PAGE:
There are several kinds of dress shoes which are divided into three categories. Oxfords, loafers, and boots. As stated above, you more than likely will not wear boots, and if allowed, they won't be dressy boots. Oxfords have laces, loafers are slip on. Either are okay, as long as they can be polished (made out of real leather). If you want to go for the most professional look, buy cap toe oxfords, which have a line of extra leather going across the shoe left to right somewhere on the front. Wingtips have a curved line and are still considered professional, depending on the designs. You will benefit from avoiding flat or square toed shoes. Depending on who you ask these are trendy, or belong only on children.

Shoe polish

Polishing shoes may be an annoying chore, but it is important. People may not notice you polished your shoes, but they will notice if you didn't! Polish also protects the leather on your shoes from getting damaged by moisture. Still, not all shoe polish is alike. Some companies use liquid polish where you rub it on with a brush. This gives your shoes a quick shine but dries the leather quickly and your shoes will get cracks in them if you use it regularly. Wax polishes also dry leather (not as fast) but give a nicer shine and cover scuffed shoes better. Cream polish is healthiest for your shoes but give the least shine. Essentially if you polish shoes with cream, you'll have to do it more often to keep them looking nice, but the shoes will look good longer in the end. For most missionaries, mission shoes go on the alter of sacrifice; meaning they know the shoes won't last them that long anyway. So there is a lot of appeal towards a wax cleaner. If your shoes are beginning to look prematurely bad, start using shoe lubricant or shoe conditioner to help the leather last. Some leathers last longer better simply because that is how the manufacturer treated their shoes. The bottom line however is: avoid liquid polish. It destroys your shoes.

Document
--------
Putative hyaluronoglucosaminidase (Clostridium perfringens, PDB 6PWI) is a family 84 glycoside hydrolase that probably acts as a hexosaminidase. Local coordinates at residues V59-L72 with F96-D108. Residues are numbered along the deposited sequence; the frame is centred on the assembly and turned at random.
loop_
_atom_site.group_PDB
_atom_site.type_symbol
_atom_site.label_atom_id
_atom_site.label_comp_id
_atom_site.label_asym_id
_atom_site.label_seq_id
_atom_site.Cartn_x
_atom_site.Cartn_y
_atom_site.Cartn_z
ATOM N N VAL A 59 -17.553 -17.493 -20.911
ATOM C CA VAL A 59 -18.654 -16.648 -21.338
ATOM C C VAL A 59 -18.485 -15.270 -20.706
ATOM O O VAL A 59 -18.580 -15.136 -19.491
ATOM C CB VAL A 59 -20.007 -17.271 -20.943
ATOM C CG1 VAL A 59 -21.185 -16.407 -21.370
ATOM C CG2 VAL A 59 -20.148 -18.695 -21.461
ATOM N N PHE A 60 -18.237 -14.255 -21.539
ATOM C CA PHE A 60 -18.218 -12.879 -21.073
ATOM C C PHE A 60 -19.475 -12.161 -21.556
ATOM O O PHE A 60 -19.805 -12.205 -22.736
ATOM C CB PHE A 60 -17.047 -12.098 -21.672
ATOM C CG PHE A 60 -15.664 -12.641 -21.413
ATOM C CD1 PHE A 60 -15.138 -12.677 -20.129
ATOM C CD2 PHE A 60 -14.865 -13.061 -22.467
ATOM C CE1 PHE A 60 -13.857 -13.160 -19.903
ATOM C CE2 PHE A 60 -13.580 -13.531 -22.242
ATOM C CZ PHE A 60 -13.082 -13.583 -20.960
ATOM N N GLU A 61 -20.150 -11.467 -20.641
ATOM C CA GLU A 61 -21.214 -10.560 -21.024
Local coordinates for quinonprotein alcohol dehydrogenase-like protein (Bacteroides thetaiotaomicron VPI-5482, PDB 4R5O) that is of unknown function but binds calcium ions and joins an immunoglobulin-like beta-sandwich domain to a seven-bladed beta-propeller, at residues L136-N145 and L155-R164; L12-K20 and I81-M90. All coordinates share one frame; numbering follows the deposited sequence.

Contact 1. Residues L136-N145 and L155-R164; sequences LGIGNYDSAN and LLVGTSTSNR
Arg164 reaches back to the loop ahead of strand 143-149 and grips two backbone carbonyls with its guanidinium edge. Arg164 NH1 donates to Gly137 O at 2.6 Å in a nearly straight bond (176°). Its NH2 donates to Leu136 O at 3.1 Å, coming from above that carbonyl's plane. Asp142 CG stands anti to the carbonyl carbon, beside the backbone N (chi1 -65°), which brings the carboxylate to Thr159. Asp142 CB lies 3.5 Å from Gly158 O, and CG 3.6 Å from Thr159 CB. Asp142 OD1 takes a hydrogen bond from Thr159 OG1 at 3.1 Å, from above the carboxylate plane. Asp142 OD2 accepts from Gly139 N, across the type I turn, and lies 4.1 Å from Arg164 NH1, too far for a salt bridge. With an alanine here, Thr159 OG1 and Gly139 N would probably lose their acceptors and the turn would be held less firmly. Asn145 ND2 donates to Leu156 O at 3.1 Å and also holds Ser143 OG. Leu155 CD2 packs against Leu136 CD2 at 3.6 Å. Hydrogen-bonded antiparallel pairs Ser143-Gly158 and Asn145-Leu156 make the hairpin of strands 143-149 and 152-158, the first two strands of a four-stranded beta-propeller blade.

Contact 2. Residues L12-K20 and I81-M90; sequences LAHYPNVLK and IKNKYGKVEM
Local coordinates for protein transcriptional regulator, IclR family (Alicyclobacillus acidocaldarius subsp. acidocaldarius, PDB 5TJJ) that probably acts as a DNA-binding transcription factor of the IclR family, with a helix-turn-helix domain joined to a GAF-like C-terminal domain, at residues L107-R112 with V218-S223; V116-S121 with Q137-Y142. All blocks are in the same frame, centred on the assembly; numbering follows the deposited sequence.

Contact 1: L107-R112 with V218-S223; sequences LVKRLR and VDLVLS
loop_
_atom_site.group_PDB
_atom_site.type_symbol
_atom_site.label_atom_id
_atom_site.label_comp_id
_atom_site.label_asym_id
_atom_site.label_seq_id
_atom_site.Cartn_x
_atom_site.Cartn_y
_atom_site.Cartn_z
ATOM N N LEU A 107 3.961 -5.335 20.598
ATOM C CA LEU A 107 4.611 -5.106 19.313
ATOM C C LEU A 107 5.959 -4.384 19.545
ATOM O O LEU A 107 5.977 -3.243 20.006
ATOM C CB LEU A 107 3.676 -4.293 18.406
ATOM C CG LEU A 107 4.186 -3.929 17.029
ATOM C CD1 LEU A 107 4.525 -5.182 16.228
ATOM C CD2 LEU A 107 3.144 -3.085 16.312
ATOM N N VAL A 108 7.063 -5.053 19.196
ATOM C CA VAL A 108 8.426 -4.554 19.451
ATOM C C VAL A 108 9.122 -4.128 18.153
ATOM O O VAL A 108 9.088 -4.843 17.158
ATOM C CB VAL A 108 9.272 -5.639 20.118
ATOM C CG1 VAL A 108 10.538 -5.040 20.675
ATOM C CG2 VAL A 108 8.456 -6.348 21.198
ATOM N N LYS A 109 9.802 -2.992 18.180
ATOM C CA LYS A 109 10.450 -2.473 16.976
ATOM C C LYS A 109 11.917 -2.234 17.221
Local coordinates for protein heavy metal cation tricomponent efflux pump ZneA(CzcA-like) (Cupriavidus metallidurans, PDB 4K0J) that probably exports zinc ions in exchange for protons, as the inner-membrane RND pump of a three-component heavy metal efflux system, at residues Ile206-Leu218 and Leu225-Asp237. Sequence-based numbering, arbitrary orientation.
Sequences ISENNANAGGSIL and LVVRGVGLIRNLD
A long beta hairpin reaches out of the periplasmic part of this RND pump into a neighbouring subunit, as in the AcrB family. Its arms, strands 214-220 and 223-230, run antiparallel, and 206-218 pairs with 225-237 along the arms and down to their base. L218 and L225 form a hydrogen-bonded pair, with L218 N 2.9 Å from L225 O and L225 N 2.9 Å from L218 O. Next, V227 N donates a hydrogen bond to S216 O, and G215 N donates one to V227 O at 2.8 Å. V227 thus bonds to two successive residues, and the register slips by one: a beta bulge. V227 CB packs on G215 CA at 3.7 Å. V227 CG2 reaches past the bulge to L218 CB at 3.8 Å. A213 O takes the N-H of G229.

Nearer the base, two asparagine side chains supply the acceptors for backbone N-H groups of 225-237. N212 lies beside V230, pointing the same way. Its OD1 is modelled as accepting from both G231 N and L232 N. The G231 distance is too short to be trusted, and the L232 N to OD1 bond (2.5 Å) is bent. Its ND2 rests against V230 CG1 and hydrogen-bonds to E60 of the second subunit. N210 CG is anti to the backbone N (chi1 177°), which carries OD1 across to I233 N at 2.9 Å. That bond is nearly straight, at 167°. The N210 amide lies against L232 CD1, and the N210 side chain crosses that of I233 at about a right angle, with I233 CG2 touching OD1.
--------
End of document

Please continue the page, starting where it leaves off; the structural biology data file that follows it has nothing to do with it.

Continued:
Rain gear

Your missionary call packet will suggest purchasing some rain gear. You may have some already, but the catch is that it has to be in black. Here are a few tips.

The trench coat is fashionable, is professional, but is also scary to lots of people. People associate trench coats, especially black ones, with spies, FBI, mafia, and tax agents. No one wants any of these knocking on their door. At night, if they can't see you, they will see your trench coat and will either not answer the door, or answer it with a lot of negative emotions. Besides frightening people, trench coats are thick and you may find yourself uncomfortably sweating despite all the cold rain around you.